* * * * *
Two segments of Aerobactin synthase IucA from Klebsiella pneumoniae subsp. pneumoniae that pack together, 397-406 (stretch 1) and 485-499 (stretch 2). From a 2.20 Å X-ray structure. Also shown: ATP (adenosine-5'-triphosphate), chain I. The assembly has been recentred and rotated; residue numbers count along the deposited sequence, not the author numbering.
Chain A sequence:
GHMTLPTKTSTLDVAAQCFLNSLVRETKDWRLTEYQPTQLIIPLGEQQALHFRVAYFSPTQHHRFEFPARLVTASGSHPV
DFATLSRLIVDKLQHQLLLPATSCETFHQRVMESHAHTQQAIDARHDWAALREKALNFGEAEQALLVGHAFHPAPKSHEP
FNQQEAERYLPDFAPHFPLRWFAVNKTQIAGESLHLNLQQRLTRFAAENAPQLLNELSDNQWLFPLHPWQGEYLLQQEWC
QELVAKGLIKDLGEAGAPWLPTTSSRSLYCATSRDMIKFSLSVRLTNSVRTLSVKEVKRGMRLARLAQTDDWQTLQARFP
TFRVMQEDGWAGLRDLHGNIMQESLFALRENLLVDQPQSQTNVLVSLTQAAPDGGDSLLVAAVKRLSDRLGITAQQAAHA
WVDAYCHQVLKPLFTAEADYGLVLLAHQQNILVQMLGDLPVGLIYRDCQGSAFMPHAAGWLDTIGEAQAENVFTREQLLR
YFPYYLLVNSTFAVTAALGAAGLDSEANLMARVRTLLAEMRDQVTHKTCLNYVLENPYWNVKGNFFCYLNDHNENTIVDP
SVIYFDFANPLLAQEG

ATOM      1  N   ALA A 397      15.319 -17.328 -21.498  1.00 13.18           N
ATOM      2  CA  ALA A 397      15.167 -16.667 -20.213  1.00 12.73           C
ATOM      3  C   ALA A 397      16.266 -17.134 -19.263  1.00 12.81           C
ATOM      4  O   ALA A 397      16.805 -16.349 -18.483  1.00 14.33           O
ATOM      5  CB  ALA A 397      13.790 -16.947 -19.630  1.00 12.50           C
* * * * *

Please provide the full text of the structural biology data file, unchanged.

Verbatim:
Two segments of Aerobactin synthase IucA from Klebsiella pneumoniae subsp. pneumoniae that pack together, 397-406 (stretch 1) and 485-499 (stretch 2). From a 2.20 Å X-ray structure. Also shown: ATP (adenosine-5'-triphosphate), chain I. The assembly has been recentred and rotated; residue numbers count along the deposited sequence, not the author numbering.
Chain A sequence:
GHMTLPTKTSTLDVAAQCFLNSLVRETKDWRLTEYQPTQLIIPLGEQQALHFRVAYFSPTQHHRFEFPARLVTASGSHPV
DFATLSRLIVDKLQHQLLLPATSCETFHQRVMESHAHTQQAIDARHDWAALREKALNFGEAEQALLVGHAFHPAPKSHEP
FNQQEAERYLPDFAPHFPLRWFAVNKTQIAGESLHLNLQQRLTRFAAENAPQLLNELSDNQWLFPLHPWQGEYLLQQEWC
QELVAKGLIKDLGEAGAPWLPTTSSRSLYCATSRDMIKFSLSVRLTNSVRTLSVKEVKRGMRLARLAQTDDWQTLQARFP
TFRVMQEDGWAGLRDLHGNIMQESLFALRENLLVDQPQSQTNVLVSLTQAAPDGGDSLLVAAVKRLSDRLGITAQQAAHA
WVDAYCHQVLKPLFTAEADYGLVLLAHQQNILVQMLGDLPVGLIYRDCQGSAFMPHAAGWLDTIGEAQAENVFTREQLLR
YFPYYLLVNSTFAVTAALGAAGLDSEANLMARVRTLLAEMRDQVTHKTCLNYVLENPYWNVKGNFFCYLNDHNENTIVDP
SVIYFDFANPLLAQEG

ATOM      1  N   ALA A 397      15.319 -17.328 -21.498  1.00 13.18           N
ATOM      2  CA  ALA A 397      15.167 -16.667 -20.213  1.00 12.73           C
ATOM      3  C   ALA A 397      16.266 -17.134 -19.263  1.00 12.81           C
ATOM      4  O   ALA A 397      16.805 -16.349 -18.483  1.00 14.33           O
ATOM      5  CB  ALA A 397      13.790 -16.947 -19.630  1.00 12.50           C